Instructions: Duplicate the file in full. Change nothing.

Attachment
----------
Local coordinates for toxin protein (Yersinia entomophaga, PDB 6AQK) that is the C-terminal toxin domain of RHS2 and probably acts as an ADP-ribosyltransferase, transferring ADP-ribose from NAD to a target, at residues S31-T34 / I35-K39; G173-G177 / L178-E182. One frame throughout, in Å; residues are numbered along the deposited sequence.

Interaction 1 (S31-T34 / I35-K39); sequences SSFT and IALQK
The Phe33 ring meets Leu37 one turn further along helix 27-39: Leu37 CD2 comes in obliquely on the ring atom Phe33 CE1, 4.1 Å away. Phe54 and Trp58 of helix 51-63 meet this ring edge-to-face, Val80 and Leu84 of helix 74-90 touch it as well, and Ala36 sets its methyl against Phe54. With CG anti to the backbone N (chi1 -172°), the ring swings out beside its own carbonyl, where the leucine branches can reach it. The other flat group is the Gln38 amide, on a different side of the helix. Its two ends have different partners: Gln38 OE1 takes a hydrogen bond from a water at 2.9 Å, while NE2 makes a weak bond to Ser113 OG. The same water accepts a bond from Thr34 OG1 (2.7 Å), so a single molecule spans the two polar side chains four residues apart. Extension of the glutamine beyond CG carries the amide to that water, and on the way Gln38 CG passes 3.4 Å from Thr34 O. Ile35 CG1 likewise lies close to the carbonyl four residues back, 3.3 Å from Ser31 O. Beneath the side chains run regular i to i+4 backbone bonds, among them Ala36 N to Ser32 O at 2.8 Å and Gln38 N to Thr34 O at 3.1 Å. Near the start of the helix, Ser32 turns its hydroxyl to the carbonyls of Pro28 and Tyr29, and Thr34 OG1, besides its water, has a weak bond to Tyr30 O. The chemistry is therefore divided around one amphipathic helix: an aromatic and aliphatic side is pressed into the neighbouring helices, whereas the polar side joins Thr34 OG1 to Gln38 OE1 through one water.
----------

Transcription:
Local coordinates for toxin protein (Yersinia entomophaga, PDB 6AQK) that is the C-terminal toxin domain of RHS2 and probably acts as an ADP-ribosyltransferase, transferring ADP-ribose from NAD to a target, at residues S31-T34 / I35-K39; G173-G177 / L178-E182. One frame throughout, in Å; residues are numbered along the deposited sequence.

Interaction 1 (S31-T34 / I35-K39); sequences SSFT and IALQK
The Phe33 ring meets Leu37 one turn further along helix 27-39: Leu37 CD2 comes in obliquely on the ring atom Phe33 CE1, 4.1 Å away. Phe54 and Trp58 of helix 51-63 meet this ring edge-to-face, Val80 and Leu84 of helix 74-90 touch it as well, and Ala36 sets its methyl against Phe54. With CG anti to the backbone N (chi1 -172°), the ring swings out beside its own carbonyl, where the leucine branches can reach it. The other flat group is the Gln38 amide, on a different side of the helix. Its two ends have different partners: Gln38 OE1 takes a hydrogen bond from a water at 2.9 Å, while NE2 makes a weak bond to Ser113 OG. The same water accepts a bond from Thr34 OG1 (2.7 Å), so a single molecule spans the two polar side chains four residues apart. Extension of the glutamine beyond CG carries the amide to that water, and on the way Gln38 CG passes 3.4 Å from Thr34 O. Ile35 CG1 likewise lies close to the carbonyl four residues back, 3.3 Å from Ser31 O. Beneath the side chains run regular i to i+4 backbone bonds, among them Ala36 N to Ser32 O at 2.8 Å and Gln38 N to Thr34 O at 3.1 Å. Near the start of the helix, Ser32 turns its hydroxyl to the carbonyls of Pro28 and Tyr29, and Thr34 OG1, besides its water, has a weak bond to Tyr30 O. The chemistry is therefore divided around one amphipathic helix: an aromatic and aliphatic side is pressed into the neighbouring helices, whereas the polar side joins Thr34 OG1 to Gln38 OE1 through one water.